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Friend, Foe, and Forgiveness in Politics

Forgive or forget? Maury Litwack on political mea culpas 

Photo: AP Images


here is an old Washington saying, often misattributed to any number of politicians, that has become the stuff of DC lore: “If you want a friend in Washington, get a dog!”

In two decades of political work, I have unfortunately found it to be true: In the heat of battle, it is hard to find friends you can rely on. Too many will lie about their intentions. Too many will deceive when you finally need their vote. Too many will inject their own drama into policy matters. But then the dust settles, and what remains are often people who can become allies and even friends. Is there a period of reflection and teshuvah that goes into this dynamic?

I doubt it.

I believe instead that another famous political quote applies. Lord Palmerston, a British foreign secretary in the 19th century, said: “We have no eternal allies, and we have no perpetual enemies. Our interests are eternal and perpetual.” This quote about foreign policy sets political relationships in their appropriate context. When the interests are shared, enemies can become friends; and when interests conflict, friends can be discarded. We know this formula applies in politics because our presidents have taught us this lesson time and again.

Thomas Jefferson instigated one of this country’s earliest political feuds, with John Adams. The two had once been friends, working together in the Continental Congress and on the Declaration of Independence, serving together as diplomats in France and in the first administration under President Washington. Until Jefferson ran against Adams for the presidency in 1796, and then ultimately defeated him in an 1800 rematch. They remained opponents for years, until long after their presidencies were over. Near the end of their lives, they were reconciled, and they began to write letters to each other for the next decade plus. Jefferson and Adams’ correspondence, totaling some 100 letters, ended when they both died on the same day: July 4, 1826.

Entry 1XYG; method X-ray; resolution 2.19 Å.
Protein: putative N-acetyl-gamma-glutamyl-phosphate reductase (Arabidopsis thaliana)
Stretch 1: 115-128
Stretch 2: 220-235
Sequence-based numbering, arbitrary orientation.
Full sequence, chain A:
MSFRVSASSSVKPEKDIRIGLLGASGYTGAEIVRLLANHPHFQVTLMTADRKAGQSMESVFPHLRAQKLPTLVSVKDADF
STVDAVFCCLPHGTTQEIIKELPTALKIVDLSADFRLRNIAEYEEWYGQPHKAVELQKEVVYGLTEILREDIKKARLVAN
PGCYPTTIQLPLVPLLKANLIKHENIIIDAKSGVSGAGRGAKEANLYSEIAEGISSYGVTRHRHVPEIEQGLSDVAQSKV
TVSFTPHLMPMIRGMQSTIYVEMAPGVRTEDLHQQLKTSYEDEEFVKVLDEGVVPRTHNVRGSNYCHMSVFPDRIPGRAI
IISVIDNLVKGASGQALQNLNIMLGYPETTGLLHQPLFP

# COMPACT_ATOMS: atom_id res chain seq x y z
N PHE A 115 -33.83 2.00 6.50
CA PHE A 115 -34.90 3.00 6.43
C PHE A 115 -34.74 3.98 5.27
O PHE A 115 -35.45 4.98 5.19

Theodore Roosevelt and William Taft were close friends for decades. Serving as young public officials in Washington, they often dined with each other and were close colleagues as their respective careers flourished. Taft served as secretary of war under President Roosevelt and was his chosen successor. When Roosevelt grew tired of Taft’s policies and personality, he turned on Taft and ran against him, ultimately torpedoing Taft’s presidential career. Despite this, the two reconciled once the election was over. Their interests were no longer in conflict, so they struck up a correspondence and resumed the friendship.

In our lifetimes, political relationships have taken hard turns too many times to count. Who can forget the combative 1992 election, in which Bill Clinton defeated George H.W. Bush in a hard-fought race? Once neither man was president, they began a friendly relationship. Bush appeared and spoke at the opening of the Clinton Presidential Library. Donald Trump and Chris Christie were friends, then opponents in 2016; then friends again when Christie endorsed Trump; and now bitter rivals as they square off in the 2024 campaign.